Virgin Jackson is a park ranger, but not just for any park. She is responsible for making sure Birrimun Park in Australia remains a crime-free zone. It is, after all, the largest natural landscape in the world of this near future world, so her job is no small thing. When Virgin notices a couple of unsavory individuals in the park—unsavory individuals with guns who have entered the park by no means she can immediately determine—Marianne de Pierres’s Peacemaker kicks into full gear.
Told from Virgin’s point of view, de Pierres’s narrative is very intimate. We see everything through her eyes, including the United States Marshall assigned to shadow her on the strange goings-on at the park, Nate Sixkiller. (Yeah, just go with the name). He comes across as polite and mannered in a classic cowboy sort of fashion, yet quite stoic and unbending.
Virgin begins seeing her imaginary friend/pet, an eagle named Aquila, which she hasn’t seen since she was a kid. More peculiar than Aquilla’s sudden reappearance is the fact that Sixkiller can see the supposedly imaginary beast. So what begins as a crime novel set in a western landscape gains additional layers with spirit animals coming to life, which may or may not be part of conspiracy group attempting to spread influence not just in Australia, but globally.
The frenetic pacing of the novel very much aligned with the mashed-up genre elements. Although it is chaotic, and Virgin is barely able to keep up with everything thrown at her, all the story’s ingredients works well together. On the surface, throwing all these themes and elements together would seem a risky venture on de Pierrres’ part. As the novel progressed; however, everything fit together in such a way that Peacemaker would have been a lesser novel without each of these seemingly disparate elements.
Virgin Jackson is a very well-rounded character: she’s successful in her chosen vocation, she’s got a romantic life and friends, etc. In some ways she reminds me a bit of the character Kate Beckett from Castle, as both are fierce, strong women who followed in their father’s footsteps. Because we are literally in Virgin’s head, we get a better sense of her relationship to her father. He died under mysterious circumstances, and she has carried on in his place, seeing the park preserved and safe. Virgin is much more than a simple “action girl,” however. Virgin isn’t perfect or invincible—while she does take part in her fair share of daring moments, she is also rescued from danger equally. Much to her consternation, Sixkiller happens to be the one saving her at times.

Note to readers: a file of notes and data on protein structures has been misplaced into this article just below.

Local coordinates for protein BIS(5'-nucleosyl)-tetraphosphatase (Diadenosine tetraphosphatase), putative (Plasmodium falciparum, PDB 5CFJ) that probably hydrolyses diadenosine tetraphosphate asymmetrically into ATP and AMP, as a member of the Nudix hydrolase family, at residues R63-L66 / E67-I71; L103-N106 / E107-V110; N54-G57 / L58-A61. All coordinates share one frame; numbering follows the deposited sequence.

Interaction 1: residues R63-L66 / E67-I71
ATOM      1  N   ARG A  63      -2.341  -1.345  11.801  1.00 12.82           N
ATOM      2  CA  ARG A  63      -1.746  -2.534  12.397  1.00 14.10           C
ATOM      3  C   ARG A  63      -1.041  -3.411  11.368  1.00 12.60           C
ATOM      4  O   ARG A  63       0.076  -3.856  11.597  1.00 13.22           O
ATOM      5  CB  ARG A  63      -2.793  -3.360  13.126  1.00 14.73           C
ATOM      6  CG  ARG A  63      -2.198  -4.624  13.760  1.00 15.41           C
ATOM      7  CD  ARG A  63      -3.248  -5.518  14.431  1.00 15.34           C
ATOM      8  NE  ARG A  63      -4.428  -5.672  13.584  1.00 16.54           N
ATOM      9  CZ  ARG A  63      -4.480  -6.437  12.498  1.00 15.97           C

Sixkiller and Virgin come together under forced circumstances, not unlike the characters in buddy cop movies such as Lethal Weapon. While the pair in Peacemaker isn’t quite Riggs and Murtaugh, their sensibilities do come into conflict enough during the narrative to build an ample amount of tension. Their growing respect for each other, which might fall just short of admiration for one of these two, felt true and earned over the course of the novel.
As the novel draws to a close and the mystery is nearly solved, de Pierres throws a curve-ball that opens the door for what could potentially be many more stories about Virgin Jackson. It doesn’t quite change what came before in the novel as much as it sets the table for what could potential come ahead. This is the first novel by Marianne de Pierres I’ve read, and I hope to read more about Virgin Jackson and (perhaps) Nate Sixkiller. A fun romp that is much more than the parts which comprise it.
Peacemaker is available April 29th from Angry Robot.
Rob Bedford lives in NJ with his wife and dog. Some have called him a trickster of a character. He reviews books and moderates forums at SFFWorld, has a blog about stuff and writes “The Completist” column for SF Signal. You can follow him on Twitter: @RobHBedford if you want to read random thoughts about books, TV, his dog, beer, and whatever else catches his fancy.